A durable Hollywood figure, the producer Mort Abrahams possessed both an instinct for mainstream success in film and television and a penchant for bringing stage plays to a wider audience. He is assured of a toehold in popular culture, through having helped to the original Planet of the Apes (1968) reach the screen.
He was the son of a stockbroker, his entrée into the entertainment industry an accidental one. The Bank of America had put money into several, largely unsuccessful films, and he was commissioned to find out if any could be sold to TV. As he later admitted, he had no idea if they could, but found himself fascinated by the nascent medium. He began by producing an early sci-fi series, Tom Corbett, Space Cadet (1950-55), then Tales of Tomorrow (1951-53), on which the writers included the Twilight Zone creator Rod Serling. Serling would also work on the script of Planet of the Apes; despite contrary claims, Abrahams would maintain that Serling was responsible for the film's plotline, and the final twist involving the Statue of Liberty.
As producer of the live anthology series General Electric Theater (1954-55), Abrahams' first work was an adaptation of Evelyn Waugh's The Man Who Liked Dickens, directed by Nicholas Ray a year before Rebel Without a Cause. His second, I'm a Fool, paired that film's stars, James Dean and Natalie Wood; Dean also appeared in the very next segment, alongside the series' unlikely host, Ronald Reagan. Abrahams remembered Dean as often late for rehearsals, but "the stories about him being troublesome as an actor are arrant nonsense. If I had to make a list of my five most temperamental actors, Jimmy would definitely NOT be on it."
For NBC, he produced the similar Producers' Showcase (1956-57). Having seen the acting couple Alfred Lunt and Lynn Fontanne's play The Great Sebastians, he persuaded them to do a television adaptation, and selected as director Franklin J. Schaffner, who would later undertake Planet of the Apes. After an episode of the road saga Route 66 (1962), Abrahams was among a turnover of producers on the second series of The Man From U.N.C.L.E. (1965-66). He attributed its success to Robert Vaughn and David McCallum: "They never fussed or fumed over unworthy matters, and they were always where they should be with their scripts."
During U.N.C.L.E., Abrahams re-encountered Arthur P. Jacobs, who had been in charge of publicity for General Electric Theater. The forceful Jacobs was in the process of turning producer, and invited Abrahams to join his company Apjac, formed in 1964. As Jacobs' right-hand man, Abrahams gave practicality to Jacobs' wild ideas and concentrated on script and production matters while his partner blazed ahead with stars and publicity.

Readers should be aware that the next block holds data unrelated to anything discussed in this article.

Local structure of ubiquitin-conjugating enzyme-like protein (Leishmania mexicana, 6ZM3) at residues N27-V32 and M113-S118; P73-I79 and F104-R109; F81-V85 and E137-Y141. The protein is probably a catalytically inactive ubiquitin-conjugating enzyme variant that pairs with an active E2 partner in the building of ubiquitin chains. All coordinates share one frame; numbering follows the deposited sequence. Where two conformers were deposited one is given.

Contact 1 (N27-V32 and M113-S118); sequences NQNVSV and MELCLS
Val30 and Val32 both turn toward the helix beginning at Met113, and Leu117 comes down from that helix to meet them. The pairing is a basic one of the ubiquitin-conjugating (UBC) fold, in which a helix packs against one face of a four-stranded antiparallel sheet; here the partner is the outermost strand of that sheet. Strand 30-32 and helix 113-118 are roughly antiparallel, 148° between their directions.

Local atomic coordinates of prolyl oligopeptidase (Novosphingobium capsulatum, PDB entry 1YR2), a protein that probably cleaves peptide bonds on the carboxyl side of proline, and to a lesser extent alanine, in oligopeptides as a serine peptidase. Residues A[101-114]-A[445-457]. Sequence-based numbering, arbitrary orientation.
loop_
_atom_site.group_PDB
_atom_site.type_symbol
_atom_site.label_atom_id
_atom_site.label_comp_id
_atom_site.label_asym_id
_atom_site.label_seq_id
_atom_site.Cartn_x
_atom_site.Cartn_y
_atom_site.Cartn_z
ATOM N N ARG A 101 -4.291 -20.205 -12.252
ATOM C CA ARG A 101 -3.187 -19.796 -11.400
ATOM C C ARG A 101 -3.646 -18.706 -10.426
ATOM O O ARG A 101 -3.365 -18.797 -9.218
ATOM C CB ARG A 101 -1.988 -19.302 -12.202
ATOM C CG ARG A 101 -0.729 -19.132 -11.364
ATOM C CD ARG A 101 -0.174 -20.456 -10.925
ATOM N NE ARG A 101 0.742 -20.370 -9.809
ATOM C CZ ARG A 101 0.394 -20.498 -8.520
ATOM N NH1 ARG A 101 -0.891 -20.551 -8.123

Abrahams maintained that Apes was "turned down by every studio in town at least twice". After test footage was made in 1966, with Edward G. Robinson as chief ape Dr Zaius, 20th Century Fox eventually agreed, once Jacobs had consented to making Doctor Dolittle (1967).
However, the latter was not an easy shoot. Sir Ranulph Fiennes objected to filming in Castle Combe, and planted bombs on locations where filming would take place. And as John Gregory Dunne's book The Studio (1968) recounts, when Jacobs sighed "You think you got problems? Try apes and animals," Abrahams interjected, "and Rex Harrison."
Despite extensive merchandising, Doctor Dolittle failed at the box office – it had cost three times as much as the far more successful Apes. Abrahams had considered casting John Wayne as the astronaut hero of the latter, ultimately deciding he was too much identified with Westerns. He felt Charlton Heston's self-invented "God damn you all to hell", as opposed to the script's "My God" might result in the film being classified as unsuitable for children, but was overruled.
With the experienced Paul Dehn, Abrahams co-wrote and co-produced the first sequel, Beneath the Planet of the Apes (1969); although it was "essentially my idea", he was dissatisfied with the result. After the unsuccessful musical Goodbye Mr Chips (1969), and acting as sole producer on The Chairman (1969), Abrahams left Apjac. Returning to adapted plays, he oversaw Pinter's The Homecoming (1973) and Osborne's Luther (1973) as well as The Man in the Glass Booth (1975), now as overlooked as its author, the actor Robert Shaw.
Separate Tables (1983), co-produced by HBO and HTV, with John Schlesinger directing Julie Christie and Alan Bates in Terence Rattigan's play, received some fine reviews. Abrahams' last production was Seven Hours to Judgement (1988).
He shared his recollections in Brian Pendreigh's book, The Legend of the Planet of the Apes (2001) which asserted that "although his title was associate producer, he hired writers and actors and in today's parlance he would simply have shared the producer credit with Jacobs, who might even have been labelled executive producer."
His marriage to his college sweetheart Dorothy endured, and she survives him, along with their daughter.
Mort Abrahams, film and television producer and writer: born New York City 26 March 1916; married (one son deceased, one daughter); died Sherman Oaks, California 28 May 2009.Reuse content